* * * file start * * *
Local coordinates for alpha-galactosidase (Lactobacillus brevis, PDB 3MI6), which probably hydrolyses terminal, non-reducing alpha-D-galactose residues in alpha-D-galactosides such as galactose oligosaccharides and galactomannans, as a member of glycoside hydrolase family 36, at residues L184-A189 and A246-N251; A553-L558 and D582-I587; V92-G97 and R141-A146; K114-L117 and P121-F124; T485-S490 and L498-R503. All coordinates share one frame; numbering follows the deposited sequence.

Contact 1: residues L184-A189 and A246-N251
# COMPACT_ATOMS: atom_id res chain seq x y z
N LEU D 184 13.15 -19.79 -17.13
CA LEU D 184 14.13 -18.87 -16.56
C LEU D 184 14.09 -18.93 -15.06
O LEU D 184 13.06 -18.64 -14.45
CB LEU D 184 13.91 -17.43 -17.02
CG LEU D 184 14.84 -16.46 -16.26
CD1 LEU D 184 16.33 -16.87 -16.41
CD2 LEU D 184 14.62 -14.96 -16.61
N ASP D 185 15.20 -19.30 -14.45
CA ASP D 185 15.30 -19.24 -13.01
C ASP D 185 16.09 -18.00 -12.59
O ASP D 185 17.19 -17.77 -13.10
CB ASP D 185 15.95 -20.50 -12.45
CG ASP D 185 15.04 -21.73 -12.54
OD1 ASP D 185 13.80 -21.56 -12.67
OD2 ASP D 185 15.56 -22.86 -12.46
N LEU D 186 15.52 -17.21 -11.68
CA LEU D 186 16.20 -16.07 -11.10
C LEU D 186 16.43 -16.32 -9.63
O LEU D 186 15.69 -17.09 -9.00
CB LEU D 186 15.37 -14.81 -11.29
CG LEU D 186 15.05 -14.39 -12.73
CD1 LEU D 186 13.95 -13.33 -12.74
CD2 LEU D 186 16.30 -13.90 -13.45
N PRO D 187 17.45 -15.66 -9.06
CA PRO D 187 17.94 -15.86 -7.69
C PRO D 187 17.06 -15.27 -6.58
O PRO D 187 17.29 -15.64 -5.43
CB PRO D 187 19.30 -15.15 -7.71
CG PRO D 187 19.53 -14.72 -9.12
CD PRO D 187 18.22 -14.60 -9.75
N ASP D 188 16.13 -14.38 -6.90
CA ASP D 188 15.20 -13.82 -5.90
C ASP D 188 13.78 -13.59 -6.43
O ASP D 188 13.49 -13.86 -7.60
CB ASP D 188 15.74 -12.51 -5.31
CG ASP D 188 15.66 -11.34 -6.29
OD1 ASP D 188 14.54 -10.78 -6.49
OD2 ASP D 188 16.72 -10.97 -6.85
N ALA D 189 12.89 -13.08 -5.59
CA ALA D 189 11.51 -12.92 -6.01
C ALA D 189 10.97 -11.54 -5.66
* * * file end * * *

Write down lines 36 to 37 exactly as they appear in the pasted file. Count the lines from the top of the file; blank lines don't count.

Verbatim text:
CA ASP D 188 15.20 -13.82 -5.90
C ASP D 188 13.78 -13.59 -6.43